I fell in love with Vietnam shortly after arriving and returned several times between 2015 and 2019, including teaching photography via the Fulbright program in 2015. 

When I returned to Nha Trang in 2019 I was unable to find this bridge, not having taken note of its name. 

I have made countless photographs like this, but what sets this one apart are the memories I have of the time and place. Unlike most travelers in Nha Trang, I was drawn to the older, industrial part of town, not the beach which was just beginning to be developed. Now 25 years later, I still remember crouching on the ground photographing this group of boys who were about half my age. The light was fading quickly and I was concerned about holding my camera steady, with such a low film speed, about five stops fewer than what I'm able to shoot digitally today.

These children outside of the Đà Lạt bus station were dressed up for a family event. 

This couple with their bamboo mat, coffee and cigarettes had cordoned off their personal space at Hoàn Kiếm Lake in the heart of the city. It was a very hot day in June and it seemed as though nothing existed outside of their own little world. They didn’t seem to be aware of my presence although I was pretty close. It’s curious how both of the younger men in the background noticed them, perhaps because of my presence. The three elements make a curious little triangle.

A food vendor in Hanoi serves meals with a colorful mural depicting patriotic workers on the wall behind her. 

Elements in this image bring back sharp memories. The woman facing the camera is at least 55 or 60 years old and must have witnessed and experienced untold horrific events during the American War. While traveling in Vietnam on this first trip, I became haunted by these women. I tried to imagine what they had gone through, their direct suffering and loss.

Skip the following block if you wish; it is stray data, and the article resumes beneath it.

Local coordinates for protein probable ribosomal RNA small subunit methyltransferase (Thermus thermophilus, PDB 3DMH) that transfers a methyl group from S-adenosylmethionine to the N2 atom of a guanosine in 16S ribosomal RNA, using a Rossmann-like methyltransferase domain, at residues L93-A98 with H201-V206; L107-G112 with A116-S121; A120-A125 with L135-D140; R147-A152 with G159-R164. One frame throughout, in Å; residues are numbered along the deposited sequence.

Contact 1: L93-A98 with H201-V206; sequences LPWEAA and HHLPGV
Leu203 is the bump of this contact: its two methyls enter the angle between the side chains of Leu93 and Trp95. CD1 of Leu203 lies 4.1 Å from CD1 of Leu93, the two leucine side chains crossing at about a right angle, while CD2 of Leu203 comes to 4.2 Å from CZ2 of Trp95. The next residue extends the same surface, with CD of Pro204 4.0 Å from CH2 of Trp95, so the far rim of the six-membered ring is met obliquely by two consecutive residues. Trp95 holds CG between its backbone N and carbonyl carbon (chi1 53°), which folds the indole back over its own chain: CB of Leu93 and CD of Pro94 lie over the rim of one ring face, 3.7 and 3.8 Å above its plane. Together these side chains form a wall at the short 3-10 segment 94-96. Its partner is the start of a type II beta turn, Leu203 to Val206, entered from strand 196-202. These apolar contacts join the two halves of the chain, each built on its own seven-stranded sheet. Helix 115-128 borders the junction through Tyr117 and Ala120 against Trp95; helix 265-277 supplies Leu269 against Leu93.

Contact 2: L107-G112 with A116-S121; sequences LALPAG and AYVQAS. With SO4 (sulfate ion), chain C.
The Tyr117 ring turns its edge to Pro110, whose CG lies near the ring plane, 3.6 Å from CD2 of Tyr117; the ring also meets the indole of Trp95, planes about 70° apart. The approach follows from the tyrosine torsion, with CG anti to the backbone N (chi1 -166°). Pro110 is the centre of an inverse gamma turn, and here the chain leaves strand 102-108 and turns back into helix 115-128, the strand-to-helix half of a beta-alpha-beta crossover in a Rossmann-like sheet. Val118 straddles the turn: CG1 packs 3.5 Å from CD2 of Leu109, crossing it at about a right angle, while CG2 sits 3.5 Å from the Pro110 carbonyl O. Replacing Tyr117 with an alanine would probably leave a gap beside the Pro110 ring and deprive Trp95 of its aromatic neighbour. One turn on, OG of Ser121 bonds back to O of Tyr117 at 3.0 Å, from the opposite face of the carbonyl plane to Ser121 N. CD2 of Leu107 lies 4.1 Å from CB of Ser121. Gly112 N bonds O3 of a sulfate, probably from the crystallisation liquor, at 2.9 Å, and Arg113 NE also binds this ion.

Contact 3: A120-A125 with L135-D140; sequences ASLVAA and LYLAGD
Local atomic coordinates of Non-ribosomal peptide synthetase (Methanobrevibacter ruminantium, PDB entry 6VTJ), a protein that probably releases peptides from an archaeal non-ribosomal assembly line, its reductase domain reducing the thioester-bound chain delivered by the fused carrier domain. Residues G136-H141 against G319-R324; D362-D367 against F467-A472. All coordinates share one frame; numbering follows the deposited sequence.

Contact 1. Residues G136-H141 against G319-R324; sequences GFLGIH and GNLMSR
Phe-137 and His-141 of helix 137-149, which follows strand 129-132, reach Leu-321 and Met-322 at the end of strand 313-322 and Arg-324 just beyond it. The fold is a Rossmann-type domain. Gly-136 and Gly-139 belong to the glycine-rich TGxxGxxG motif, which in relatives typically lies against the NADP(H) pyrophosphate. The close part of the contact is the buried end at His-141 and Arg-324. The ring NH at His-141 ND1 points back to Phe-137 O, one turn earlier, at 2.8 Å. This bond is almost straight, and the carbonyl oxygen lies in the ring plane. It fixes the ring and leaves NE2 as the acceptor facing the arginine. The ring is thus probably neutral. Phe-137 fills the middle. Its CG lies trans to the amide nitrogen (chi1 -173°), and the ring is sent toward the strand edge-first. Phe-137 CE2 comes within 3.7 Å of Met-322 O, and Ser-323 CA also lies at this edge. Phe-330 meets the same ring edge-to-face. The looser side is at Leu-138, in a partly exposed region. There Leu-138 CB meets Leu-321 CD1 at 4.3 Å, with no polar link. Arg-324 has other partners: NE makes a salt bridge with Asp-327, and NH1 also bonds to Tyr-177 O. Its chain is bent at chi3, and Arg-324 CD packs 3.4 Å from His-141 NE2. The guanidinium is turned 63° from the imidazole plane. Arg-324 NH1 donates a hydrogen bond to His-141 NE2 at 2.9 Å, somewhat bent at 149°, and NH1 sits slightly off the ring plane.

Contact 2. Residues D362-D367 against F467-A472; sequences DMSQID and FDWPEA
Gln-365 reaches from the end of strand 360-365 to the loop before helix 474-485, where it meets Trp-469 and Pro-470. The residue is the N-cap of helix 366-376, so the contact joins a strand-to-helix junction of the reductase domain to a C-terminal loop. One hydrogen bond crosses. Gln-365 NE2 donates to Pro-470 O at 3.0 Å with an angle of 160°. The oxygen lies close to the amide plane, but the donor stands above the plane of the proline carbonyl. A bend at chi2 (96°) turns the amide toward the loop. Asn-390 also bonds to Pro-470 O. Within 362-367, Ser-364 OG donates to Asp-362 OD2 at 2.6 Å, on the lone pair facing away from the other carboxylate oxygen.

The scene I captured of young people exercising around Hoàn Kiếm Lake in 1995 seems not much different from what I witnessed when I returned in 2019. 

On my first day in Nha Trang while I was drinking coffee, this Amerasian man, Linh, approached me. His English was much better than most of the locals so we hung out together for part of the afternoon. He thought I might have connections to help him to relocate to America.

More locals exercising around Hoàn Kiếm Lake. When I took the photo, I couldn't help but wonder if the man in the foreground had lost his arm during the war. 

This image almost looks like a scene from the war in Vietnam. A group of laborers were transporting stacks of coal. Each wooden crate attached to their bicycles weighed over 100 pounds.

In 1995, bicycles and cyclos were far more common and impacted the rhythms of traffic in the capital city.

The 50 rolls of processed Kodachrome film from my first trip to Vietnam in June 1995 that I discovered in the basement of my home in the summer 2019.

See more of Geoffrey Hiller's photos here

[Top image: On my second day in Saigon, I went to a park downtown and saw a group of students exercising. They approached me and asked where I was from, and who I was traveling with, interested by the unfamiliar concept of traveling alone. So I showed them photos of my wife and two young daughters in the US.]

Partner Content